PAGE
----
It's often debated as to whether or not there actually are middle-of-the- road Arabs in Palestine that want freedom.GAZA CITY, Gaza Strip -- Hamas militiamen beat protesters with clubs and rifle butts to try to stop a demonstration by political opponents in the Gaza Strip on Monday, but hundreds chanting "We want freedom" defied the ban.
Perhaps this incident is a good sign. MB
Hamas routed forces loyal to President Mahmoud Abbas and his Fatah movement in five days of savage fighting in Gaza in June. The Islamic militant group has tolerated no dissent since taking over the coastal strip.
After Fatah and other allied groups announced plans to stage a rally Monday, Hamas banned "all demonstrations and public gatherings" that did not have special permission.
Buses arriving at the demonstration site in a main square were halted by Hamas guards who beat protesters, driving them away and confiscating Fatah flags.
Nevertheless, about 300 protesters got past the militia cordon and demonstrated for about 20 minutes, shouting "We want to raise our voice," before dispersing.
Hamas men arrested several demonstrators and confiscated equipment from news photographers and cameramen seeking to cover the arrests, including an Associated Press camera.
The Palestinian journalists' union called on members to observe a three-day boycott of any events organized by the Hamas force to protest the treatment of the media.
Saleh Nasser, of the small, leftist, Democratic Front for the Liberation of Palestine was at the protest and condemned Hamas' response.
"Treating people in this way when they came to raise their voice in a peaceful demonstration is something that is condemned, rejected and cannot be accepted," he said. "We are astonished by the decision to ban demonstrations."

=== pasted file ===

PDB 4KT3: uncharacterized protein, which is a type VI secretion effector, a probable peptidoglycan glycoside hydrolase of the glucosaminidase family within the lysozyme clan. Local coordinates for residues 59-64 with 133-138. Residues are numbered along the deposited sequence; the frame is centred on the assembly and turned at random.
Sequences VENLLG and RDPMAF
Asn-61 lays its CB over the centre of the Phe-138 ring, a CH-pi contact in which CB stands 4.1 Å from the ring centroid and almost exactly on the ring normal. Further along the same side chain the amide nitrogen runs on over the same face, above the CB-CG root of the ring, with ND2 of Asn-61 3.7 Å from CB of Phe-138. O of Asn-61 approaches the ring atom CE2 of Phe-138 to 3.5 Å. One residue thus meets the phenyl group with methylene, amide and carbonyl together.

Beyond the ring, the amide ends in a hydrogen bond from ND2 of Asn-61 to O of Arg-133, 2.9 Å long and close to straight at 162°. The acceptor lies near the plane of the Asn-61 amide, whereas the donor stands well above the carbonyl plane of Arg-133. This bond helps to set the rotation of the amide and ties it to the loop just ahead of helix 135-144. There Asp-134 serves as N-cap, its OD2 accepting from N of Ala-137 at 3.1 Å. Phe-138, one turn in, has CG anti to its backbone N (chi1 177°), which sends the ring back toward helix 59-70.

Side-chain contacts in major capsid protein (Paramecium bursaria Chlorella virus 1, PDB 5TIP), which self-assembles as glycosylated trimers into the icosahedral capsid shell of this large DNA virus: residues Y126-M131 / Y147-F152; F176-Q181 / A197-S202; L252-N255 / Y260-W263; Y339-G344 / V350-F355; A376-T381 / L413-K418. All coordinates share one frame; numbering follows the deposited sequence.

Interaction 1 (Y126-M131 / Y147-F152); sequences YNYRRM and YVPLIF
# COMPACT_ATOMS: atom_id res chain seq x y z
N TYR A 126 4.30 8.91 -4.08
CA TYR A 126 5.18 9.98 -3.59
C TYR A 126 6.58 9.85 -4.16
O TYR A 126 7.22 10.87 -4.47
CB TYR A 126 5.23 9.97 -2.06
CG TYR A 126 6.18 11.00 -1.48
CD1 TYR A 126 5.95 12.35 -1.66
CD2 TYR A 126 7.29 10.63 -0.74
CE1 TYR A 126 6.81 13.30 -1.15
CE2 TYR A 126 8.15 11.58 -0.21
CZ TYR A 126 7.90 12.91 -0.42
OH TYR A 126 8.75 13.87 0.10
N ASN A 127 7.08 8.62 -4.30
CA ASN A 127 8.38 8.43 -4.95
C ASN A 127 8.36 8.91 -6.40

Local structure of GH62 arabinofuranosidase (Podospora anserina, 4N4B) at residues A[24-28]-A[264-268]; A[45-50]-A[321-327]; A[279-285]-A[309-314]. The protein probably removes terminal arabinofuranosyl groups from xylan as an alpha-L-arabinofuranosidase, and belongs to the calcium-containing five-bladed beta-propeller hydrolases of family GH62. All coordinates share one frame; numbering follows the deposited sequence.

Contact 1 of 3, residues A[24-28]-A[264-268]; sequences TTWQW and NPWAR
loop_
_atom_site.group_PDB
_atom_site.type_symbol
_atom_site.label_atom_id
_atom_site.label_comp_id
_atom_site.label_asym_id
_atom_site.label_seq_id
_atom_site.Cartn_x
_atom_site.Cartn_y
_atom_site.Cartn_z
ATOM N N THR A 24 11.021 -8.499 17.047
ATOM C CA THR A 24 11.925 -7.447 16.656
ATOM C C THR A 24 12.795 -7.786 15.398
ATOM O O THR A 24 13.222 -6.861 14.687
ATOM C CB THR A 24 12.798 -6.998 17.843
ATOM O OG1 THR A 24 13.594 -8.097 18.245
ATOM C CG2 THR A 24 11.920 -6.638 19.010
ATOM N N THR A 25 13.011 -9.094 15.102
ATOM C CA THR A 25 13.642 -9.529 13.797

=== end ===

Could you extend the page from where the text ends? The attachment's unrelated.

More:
Following the protest, Hamas squads raided Gaza offices of media organizations seeking material from the rally, eyewitnesses said. Staff at Gulf-based satellite broadcaster Al-Arabiyya said the Hamas men seized a camera, videotape and tripod from their premises.
The June infighting in Gaza, which killed about 100 people, deepened the already bitter political rivalry between Hamas and Fatah.
Following the Hamas takeover of Gaza, Abbas expelled Hamas from the Palestinian coalition government and formed a West Bank-based administration of moderates in its place.
Undeterred, deposed Prime Minister Ismail Haniyeh pledged to impose law and order on the formerly anarchic Gaza Strip. But his heavily armed police, known as the Executive Force, is gaining a reputation for being heavy-handed at best, particularly when dealing with Fatah supporters.